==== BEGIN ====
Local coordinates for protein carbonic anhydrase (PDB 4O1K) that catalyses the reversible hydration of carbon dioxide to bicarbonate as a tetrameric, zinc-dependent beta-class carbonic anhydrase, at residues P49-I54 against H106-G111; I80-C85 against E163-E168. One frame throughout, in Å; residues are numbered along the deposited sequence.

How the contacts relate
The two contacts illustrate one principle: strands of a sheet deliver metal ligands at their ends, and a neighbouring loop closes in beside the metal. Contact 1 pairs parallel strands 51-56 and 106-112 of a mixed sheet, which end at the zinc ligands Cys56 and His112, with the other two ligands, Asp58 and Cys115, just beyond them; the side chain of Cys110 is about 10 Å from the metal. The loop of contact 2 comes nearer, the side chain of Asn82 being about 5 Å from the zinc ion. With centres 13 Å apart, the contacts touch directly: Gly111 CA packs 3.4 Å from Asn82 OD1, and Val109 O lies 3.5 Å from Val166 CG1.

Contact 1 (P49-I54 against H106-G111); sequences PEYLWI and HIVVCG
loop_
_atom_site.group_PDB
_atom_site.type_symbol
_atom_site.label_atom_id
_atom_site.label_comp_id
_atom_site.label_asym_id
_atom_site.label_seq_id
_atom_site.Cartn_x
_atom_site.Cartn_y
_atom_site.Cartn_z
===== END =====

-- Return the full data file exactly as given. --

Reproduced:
Local coordinates for protein carbonic anhydrase (PDB 4O1K) that catalyses the reversible hydration of carbon dioxide to bicarbonate as a tetrameric, zinc-dependent beta-class carbonic anhydrase, at residues P49-I54 against H106-G111; I80-C85 against E163-E168. One frame throughout, in Å; residues are numbered along the deposited sequence.

How the contacts relate
The two contacts illustrate one principle: strands of a sheet deliver metal ligands at their ends, and a neighbouring loop closes in beside the metal. Contact 1 pairs parallel strands 51-56 and 106-112 of a mixed sheet, which end at the zinc ligands Cys56 and His112, with the other two ligands, Asp58 and Cys115, just beyond them; the side chain of Cys110 is about 10 Å from the metal. The loop of contact 2 comes nearer, the side chain of Asn82 being about 5 Å from the zinc ion. With centres 13 Å apart, the contacts touch directly: Gly111 CA packs 3.4 Å from Asn82 OD1, and Val109 O lies 3.5 Å from Val166 CG1.

Contact 1 (P49-I54 against H106-G111); sequences PEYLWI and HIVVCG
loop_
_atom_site.group_PDB
_atom_site.type_symbol
_atom_site.label_atom_id
_atom_site.label_comp_id
_atom_site.label_asym_id
_atom_site.label_seq_id
_atom_site.Cartn_x
_atom_site.Cartn_y
_atom_site.Cartn_z